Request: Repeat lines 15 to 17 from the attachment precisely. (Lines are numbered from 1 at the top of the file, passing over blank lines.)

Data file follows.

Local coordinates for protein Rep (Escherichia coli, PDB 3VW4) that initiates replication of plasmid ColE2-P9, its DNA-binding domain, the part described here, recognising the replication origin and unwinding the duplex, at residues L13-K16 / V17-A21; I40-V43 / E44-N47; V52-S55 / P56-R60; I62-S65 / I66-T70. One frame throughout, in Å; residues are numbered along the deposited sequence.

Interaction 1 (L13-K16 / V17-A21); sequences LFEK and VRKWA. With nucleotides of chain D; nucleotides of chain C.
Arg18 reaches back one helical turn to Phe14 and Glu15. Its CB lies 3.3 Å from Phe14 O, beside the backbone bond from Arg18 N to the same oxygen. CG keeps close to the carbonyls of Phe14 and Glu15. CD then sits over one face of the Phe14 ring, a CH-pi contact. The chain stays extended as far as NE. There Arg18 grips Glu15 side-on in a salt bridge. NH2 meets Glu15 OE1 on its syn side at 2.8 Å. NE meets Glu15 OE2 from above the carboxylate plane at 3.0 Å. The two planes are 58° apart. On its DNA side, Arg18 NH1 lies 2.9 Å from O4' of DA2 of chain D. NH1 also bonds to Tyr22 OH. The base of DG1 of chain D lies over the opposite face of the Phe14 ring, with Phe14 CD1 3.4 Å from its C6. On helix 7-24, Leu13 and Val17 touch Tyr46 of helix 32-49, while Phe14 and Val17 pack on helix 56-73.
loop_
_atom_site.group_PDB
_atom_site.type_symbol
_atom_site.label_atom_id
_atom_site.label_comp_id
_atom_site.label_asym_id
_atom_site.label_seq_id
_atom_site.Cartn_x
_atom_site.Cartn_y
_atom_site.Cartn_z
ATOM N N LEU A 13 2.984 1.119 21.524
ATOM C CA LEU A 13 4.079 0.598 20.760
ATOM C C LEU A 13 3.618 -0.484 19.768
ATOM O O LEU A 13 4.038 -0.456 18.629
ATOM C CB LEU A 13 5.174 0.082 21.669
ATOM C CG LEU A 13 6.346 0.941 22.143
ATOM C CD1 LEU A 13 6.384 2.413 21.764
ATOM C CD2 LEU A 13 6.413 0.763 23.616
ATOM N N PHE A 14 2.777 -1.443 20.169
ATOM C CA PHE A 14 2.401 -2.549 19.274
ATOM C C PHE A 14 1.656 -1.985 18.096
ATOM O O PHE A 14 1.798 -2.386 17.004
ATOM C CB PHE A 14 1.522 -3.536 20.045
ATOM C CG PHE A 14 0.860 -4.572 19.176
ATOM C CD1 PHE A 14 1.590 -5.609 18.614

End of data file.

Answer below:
ATOM C CA LEU A 13 4.079 0.598 20.760
ATOM C C LEU A 13 3.618 -0.484 19.768
ATOM O O LEU A 13 4.038 -0.456 18.629